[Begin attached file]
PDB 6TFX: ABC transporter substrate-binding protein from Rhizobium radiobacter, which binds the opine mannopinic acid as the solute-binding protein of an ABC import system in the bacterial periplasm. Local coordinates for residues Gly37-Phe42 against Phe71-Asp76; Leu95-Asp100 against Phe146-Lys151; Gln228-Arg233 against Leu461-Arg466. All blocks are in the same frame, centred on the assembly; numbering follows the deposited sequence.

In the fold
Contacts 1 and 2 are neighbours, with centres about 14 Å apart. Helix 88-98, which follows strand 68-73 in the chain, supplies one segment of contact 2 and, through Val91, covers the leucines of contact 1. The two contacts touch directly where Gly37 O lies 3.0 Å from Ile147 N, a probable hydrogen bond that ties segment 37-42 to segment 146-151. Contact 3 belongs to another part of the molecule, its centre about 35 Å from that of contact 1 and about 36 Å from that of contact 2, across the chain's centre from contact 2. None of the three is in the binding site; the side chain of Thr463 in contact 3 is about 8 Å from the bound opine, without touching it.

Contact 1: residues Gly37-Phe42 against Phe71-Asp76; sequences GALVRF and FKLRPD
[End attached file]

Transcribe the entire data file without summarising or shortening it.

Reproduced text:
PDB 6TFX: ABC transporter substrate-binding protein from Rhizobium radiobacter, which binds the opine mannopinic acid as the solute-binding protein of an ABC import system in the bacterial periplasm. Local coordinates for residues Gly37-Phe42 against Phe71-Asp76; Leu95-Asp100 against Phe146-Lys151; Gln228-Arg233 against Leu461-Arg466. All blocks are in the same frame, centred on the assembly; numbering follows the deposited sequence.

In the fold
Contacts 1 and 2 are neighbours, with centres about 14 Å apart. Helix 88-98, which follows strand 68-73 in the chain, supplies one segment of contact 2 and, through Val91, covers the leucines of contact 1. The two contacts touch directly where Gly37 O lies 3.0 Å from Ile147 N, a probable hydrogen bond that ties segment 37-42 to segment 146-151. Contact 3 belongs to another part of the molecule, its centre about 35 Å from that of contact 1 and about 36 Å from that of contact 2, across the chain's centre from contact 2. None of the three is in the binding site; the side chain of Thr463 in contact 3 is about 8 Å from the bound opine, without touching it.

Contact 1: residues Gly37-Phe42 against Phe71-Asp76; sequences GALVRF and FKLRPD